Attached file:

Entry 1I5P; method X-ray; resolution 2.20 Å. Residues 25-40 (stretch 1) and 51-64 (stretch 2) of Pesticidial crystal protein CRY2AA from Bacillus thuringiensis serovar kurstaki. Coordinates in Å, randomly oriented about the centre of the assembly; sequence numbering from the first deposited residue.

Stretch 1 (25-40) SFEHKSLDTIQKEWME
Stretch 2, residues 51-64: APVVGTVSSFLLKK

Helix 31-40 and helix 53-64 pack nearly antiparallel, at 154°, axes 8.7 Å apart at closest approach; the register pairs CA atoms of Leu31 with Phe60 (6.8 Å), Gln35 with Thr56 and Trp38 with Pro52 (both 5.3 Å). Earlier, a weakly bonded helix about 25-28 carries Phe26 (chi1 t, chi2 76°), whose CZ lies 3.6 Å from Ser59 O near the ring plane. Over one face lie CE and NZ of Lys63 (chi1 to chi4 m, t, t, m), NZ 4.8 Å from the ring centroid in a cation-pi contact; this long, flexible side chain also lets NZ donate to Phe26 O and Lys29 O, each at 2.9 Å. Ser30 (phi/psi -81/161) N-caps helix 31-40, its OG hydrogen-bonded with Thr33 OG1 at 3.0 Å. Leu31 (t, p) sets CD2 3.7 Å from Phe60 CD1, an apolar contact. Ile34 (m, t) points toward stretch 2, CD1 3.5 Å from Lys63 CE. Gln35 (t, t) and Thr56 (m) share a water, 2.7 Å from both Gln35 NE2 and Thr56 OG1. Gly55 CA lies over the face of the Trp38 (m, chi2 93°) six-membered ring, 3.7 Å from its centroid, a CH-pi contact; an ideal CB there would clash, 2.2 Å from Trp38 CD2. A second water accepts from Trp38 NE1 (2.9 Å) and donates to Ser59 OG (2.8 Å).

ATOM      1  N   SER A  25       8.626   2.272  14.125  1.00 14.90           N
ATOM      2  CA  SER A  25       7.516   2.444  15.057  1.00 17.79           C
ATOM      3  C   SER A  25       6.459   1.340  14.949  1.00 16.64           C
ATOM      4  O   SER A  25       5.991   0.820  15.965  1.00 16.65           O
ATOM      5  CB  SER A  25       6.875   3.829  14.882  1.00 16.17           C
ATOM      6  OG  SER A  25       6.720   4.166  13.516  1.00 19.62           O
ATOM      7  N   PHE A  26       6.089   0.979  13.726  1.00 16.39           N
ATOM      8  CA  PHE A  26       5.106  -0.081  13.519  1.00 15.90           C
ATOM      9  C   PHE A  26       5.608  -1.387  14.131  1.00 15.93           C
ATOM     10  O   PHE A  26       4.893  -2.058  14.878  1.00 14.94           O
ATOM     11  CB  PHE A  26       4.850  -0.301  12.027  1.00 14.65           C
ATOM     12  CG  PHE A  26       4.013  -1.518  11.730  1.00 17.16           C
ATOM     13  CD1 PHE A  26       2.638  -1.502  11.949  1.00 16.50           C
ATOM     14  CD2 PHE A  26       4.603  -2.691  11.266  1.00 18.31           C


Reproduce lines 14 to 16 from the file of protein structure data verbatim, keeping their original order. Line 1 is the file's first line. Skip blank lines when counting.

ATOM     10  O   PHE A  26       4.893  -2.058  14.878  1.00 14.94           O
ATOM     11  CB  PHE A  26       4.850  -0.301  12.027  1.00 14.65           C
ATOM     12  CG  PHE A  26       4.013  -1.518  11.730  1.00 17.16           C